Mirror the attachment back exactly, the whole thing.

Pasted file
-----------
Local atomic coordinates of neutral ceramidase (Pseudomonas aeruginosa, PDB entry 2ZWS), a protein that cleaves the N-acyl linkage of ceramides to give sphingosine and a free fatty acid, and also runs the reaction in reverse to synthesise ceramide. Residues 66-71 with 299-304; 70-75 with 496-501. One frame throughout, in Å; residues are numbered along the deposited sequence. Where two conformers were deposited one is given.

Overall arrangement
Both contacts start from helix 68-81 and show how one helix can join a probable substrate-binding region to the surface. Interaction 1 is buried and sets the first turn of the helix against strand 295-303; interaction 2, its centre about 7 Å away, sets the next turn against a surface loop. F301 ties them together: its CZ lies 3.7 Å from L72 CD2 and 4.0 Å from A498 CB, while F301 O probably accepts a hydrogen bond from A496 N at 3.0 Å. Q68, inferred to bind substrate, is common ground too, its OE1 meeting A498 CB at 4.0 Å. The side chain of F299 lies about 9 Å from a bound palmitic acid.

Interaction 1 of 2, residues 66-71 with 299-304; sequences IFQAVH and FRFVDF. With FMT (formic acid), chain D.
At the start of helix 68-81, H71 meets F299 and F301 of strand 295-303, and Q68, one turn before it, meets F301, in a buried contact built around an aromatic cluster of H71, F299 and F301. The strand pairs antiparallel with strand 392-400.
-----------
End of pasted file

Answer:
Local atomic coordinates of neutral ceramidase (Pseudomonas aeruginosa, PDB entry 2ZWS), a protein that cleaves the N-acyl linkage of ceramides to give sphingosine and a free fatty acid, and also runs the reaction in reverse to synthesise ceramide. Residues 66-71 with 299-304; 70-75 with 496-501. One frame throughout, in Å; residues are numbered along the deposited sequence. Where two conformers were deposited one is given.

Overall arrangement
Both contacts start from helix 68-81 and show how one helix can join a probable substrate-binding region to the surface. Interaction 1 is buried and sets the first turn of the helix against strand 295-303; interaction 2, its centre about 7 Å away, sets the next turn against a surface loop. F301 ties them together: its CZ lies 3.7 Å from L72 CD2 and 4.0 Å from A498 CB, while F301 O probably accepts a hydrogen bond from A496 N at 3.0 Å. Q68, inferred to bind substrate, is common ground too, its OE1 meeting A498 CB at 4.0 Å. The side chain of F299 lies about 9 Å from a bound palmitic acid.

Interaction 1 of 2, residues 66-71 with 299-304; sequences IFQAVH and FRFVDF. With FMT (formic acid), chain D.
At the start of helix 68-81, H71 meets F299 and F301 of strand 295-303, and Q68, one turn before it, meets F301, in a buried contact built around an aromatic cluster of H71, F299 and F301. The strand pairs antiparallel with strand 392-400.